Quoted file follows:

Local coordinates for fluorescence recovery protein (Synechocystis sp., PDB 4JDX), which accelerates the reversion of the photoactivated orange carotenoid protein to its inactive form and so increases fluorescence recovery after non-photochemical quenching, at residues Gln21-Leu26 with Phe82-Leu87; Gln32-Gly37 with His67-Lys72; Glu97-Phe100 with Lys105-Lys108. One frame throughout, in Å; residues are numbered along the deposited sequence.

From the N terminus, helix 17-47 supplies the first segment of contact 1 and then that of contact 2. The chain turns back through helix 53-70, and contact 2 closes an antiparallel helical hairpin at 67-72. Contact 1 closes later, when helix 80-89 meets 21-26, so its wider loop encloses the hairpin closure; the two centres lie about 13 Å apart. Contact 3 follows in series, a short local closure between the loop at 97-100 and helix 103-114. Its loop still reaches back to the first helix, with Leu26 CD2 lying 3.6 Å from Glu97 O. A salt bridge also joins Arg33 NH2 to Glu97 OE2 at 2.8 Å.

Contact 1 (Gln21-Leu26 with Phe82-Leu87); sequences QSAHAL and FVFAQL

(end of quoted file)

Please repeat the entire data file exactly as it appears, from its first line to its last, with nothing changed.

Local coordinates for fluorescence recovery protein (Synechocystis sp., PDB 4JDX), which accelerates the reversion of the photoactivated orange carotenoid protein to its inactive form and so increases fluorescence recovery after non-photochemical quenching, at residues Gln21-Leu26 with Phe82-Leu87; Gln32-Gly37 with His67-Lys72; Glu97-Phe100 with Lys105-Lys108. One frame throughout, in Å; residues are numbered along the deposited sequence.

From the N terminus, helix 17-47 supplies the first segment of contact 1 and then that of contact 2. The chain turns back through helix 53-70, and contact 2 closes an antiparallel helical hairpin at 67-72. Contact 1 closes later, when helix 80-89 meets 21-26, so its wider loop encloses the hairpin closure; the two centres lie about 13 Å apart. Contact 3 follows in series, a short local closure between the loop at 97-100 and helix 103-114. Its loop still reaches back to the first helix, with Leu26 CD2 lying 3.6 Å from Glu97 O. A salt bridge also joins Arg33 NH2 to Glu97 OE2 at 2.8 Å.

Contact 1 (Gln21-Leu26 with Phe82-Leu87); sequences QSAHAL and FVFAQL